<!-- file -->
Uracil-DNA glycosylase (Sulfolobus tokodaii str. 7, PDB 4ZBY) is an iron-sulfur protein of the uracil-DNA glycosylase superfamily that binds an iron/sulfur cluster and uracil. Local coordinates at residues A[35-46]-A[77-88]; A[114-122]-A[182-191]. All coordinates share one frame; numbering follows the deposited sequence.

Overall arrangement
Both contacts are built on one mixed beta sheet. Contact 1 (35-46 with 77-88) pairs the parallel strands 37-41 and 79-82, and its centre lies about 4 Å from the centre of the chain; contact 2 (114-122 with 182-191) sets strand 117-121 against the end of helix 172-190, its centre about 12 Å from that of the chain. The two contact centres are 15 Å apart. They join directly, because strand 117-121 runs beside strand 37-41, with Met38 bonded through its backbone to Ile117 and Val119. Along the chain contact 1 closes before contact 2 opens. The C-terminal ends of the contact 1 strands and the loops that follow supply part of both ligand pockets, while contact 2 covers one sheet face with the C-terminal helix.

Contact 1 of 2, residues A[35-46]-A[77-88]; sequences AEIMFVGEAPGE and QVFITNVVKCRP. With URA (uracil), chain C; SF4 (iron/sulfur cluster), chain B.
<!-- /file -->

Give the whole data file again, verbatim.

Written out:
Uracil-DNA glycosylase (Sulfolobus tokodaii str. 7, PDB 4ZBY) is an iron-sulfur protein of the uracil-DNA glycosylase superfamily that binds an iron/sulfur cluster and uracil. Local coordinates at residues A[35-46]-A[77-88]; A[114-122]-A[182-191]. All coordinates share one frame; numbering follows the deposited sequence.

Overall arrangement
Both contacts are built on one mixed beta sheet. Contact 1 (35-46 with 77-88) pairs the parallel strands 37-41 and 79-82, and its centre lies about 4 Å from the centre of the chain; contact 2 (114-122 with 182-191) sets strand 117-121 against the end of helix 172-190, its centre about 12 Å from that of the chain. The two contact centres are 15 Å apart. They join directly, because strand 117-121 runs beside strand 37-41, with Met38 bonded through its backbone to Ile117 and Val119. Along the chain contact 1 closes before contact 2 opens. The C-terminal ends of the contact 1 strands and the loops that follow supply part of both ligand pockets, while contact 2 covers one sheet face with the C-terminal helix.

Contact 1 of 2, residues A[35-46]-A[77-88]; sequences AEIMFVGEAPGE and QVFITNVVKCRP. With URA (uracil), chain C; SF4 (iron/sulfur cluster), chain B.